Compare And Contrast Montresor And Emily Grierson

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What defines a murderer? Is it their motive, their state of mind, or how they executed their victims? There are numerous characteristics one could delve into, but those are the three that define the characters: Emily Grierson from “A Rose for Emily” by William Faulkner and Montresor from “The Cask of Amontillado” by Edgar Allan Poe. Montresor and Miss Emily Grierson, while both murderers, are two wholly different people, who went about killing their victims in extremely different ways.
The reasoning behind Montresor and Miss Emily’s murders are entirely different. Emily never had anyone in her life who truly loved her, and Emily’s over-bearing father never approved of any suitors who came for her. Though this may have been because he knew of the insanity dwelling inside her mind and feared that people would find out if Emily were to become close with a suitor. So when Emily’s father passed away, she began to search for another man to take his place. Soon, she met a man by the name of Homer Barron, a Yankee, who came to her town to build roads. Though, never specified, Homer is a man looking for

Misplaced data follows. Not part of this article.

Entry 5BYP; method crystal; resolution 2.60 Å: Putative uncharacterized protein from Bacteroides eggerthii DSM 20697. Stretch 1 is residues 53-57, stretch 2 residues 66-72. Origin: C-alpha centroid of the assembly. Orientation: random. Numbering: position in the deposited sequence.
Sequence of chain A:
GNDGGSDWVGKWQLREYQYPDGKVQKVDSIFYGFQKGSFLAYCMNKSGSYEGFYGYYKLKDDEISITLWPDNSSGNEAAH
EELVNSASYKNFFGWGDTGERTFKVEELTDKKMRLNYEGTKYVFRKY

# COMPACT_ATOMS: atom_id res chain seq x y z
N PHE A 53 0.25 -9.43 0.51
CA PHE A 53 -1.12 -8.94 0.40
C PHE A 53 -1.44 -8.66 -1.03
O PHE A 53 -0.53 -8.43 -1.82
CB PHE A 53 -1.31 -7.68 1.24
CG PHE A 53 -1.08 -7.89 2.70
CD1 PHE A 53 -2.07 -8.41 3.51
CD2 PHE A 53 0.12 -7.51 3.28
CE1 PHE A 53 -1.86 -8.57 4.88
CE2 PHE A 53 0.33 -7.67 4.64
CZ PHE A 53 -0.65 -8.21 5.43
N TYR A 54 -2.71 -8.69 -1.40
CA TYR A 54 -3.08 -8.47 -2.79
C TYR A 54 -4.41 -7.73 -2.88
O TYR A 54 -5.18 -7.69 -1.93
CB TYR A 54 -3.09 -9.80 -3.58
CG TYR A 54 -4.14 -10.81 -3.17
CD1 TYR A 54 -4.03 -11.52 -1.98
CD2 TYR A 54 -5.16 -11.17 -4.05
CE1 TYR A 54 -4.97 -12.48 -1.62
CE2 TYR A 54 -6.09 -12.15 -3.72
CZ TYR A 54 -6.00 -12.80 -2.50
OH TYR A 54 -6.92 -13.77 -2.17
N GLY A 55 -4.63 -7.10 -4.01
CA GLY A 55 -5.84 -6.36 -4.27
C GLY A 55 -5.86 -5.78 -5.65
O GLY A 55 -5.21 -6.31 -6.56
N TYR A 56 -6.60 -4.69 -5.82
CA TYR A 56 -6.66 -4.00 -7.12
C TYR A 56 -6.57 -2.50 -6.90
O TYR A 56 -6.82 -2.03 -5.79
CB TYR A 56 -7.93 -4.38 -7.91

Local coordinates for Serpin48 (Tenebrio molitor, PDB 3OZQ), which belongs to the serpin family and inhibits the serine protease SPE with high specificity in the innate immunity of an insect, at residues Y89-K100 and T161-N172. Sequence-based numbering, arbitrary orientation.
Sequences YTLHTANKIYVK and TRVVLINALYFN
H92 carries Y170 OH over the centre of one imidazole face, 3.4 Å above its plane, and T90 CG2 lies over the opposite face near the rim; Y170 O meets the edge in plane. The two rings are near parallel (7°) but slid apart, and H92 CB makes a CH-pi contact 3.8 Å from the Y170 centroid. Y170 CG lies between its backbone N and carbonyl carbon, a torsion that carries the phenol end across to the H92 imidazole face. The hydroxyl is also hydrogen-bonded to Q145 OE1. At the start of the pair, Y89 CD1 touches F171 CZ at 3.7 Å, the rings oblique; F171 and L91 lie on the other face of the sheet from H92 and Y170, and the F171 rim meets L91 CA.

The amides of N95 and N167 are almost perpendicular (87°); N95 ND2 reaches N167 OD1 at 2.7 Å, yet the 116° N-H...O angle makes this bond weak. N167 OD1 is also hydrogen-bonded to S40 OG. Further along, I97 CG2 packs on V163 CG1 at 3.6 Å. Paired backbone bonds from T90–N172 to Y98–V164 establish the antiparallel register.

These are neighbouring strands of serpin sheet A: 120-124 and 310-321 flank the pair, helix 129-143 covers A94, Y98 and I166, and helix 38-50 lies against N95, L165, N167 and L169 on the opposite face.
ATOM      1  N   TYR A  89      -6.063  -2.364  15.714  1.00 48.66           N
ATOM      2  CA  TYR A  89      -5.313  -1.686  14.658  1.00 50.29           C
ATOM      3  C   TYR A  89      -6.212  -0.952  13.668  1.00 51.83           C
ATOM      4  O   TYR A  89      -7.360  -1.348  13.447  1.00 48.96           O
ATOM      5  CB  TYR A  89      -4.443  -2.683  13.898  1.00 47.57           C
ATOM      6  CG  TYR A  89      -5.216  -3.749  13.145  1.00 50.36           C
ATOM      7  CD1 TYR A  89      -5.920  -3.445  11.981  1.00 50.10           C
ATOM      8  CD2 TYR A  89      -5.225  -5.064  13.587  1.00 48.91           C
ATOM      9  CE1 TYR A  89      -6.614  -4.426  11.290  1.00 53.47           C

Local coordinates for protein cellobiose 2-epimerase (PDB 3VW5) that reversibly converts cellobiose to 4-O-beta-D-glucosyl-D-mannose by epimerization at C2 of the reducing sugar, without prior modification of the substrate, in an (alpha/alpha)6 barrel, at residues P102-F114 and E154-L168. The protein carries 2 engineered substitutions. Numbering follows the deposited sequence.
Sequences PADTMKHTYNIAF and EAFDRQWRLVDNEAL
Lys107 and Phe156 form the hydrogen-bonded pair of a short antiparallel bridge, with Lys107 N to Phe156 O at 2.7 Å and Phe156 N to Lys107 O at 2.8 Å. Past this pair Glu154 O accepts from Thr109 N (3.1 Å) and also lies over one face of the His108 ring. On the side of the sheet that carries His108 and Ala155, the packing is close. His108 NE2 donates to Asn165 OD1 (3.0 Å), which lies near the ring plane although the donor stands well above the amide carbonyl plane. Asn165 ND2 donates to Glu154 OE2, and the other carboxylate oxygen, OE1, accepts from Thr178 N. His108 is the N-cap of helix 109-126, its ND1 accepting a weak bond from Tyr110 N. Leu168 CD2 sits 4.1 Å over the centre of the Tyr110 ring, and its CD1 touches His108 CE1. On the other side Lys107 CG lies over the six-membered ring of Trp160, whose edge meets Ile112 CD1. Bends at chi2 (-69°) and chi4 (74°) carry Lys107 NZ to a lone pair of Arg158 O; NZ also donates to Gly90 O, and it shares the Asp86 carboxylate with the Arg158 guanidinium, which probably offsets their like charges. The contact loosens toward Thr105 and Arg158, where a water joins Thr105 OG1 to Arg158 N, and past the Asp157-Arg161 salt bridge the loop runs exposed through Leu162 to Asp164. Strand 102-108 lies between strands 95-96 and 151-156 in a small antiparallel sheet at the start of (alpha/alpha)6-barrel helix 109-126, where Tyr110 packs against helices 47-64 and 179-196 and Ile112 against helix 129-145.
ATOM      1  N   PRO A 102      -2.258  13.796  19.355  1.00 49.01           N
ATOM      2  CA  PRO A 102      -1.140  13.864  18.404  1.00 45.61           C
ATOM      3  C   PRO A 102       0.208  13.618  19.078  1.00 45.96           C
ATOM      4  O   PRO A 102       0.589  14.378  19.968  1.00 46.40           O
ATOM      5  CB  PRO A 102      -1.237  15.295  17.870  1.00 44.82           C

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Emily can be seen as functionally insane. Her insanity cannot be seen but, is still there, slowly building beneath the surface. No one in Miss Grierson’s town, not even Homer Baron, knew of the insanity she bore. Unfortunately for Homer Baron, he found out too late just how deeply Miss Emily’s insanity drove her. Even though Emily was insane, she was functional and thoughtful enough to hide Homer Baron’s murder for 40 years. Montresor held his secret for even longer: 50 years. In those 50 years he never regretted what he had done; he relished it. Montresor was not insane. Not one bit. He was very sane, to the point of being cold and calculated. Nothing Montresor ever done was without reasoning. His planning of the murder of Fortunato was cunning and malicious, and how he murdered was pure

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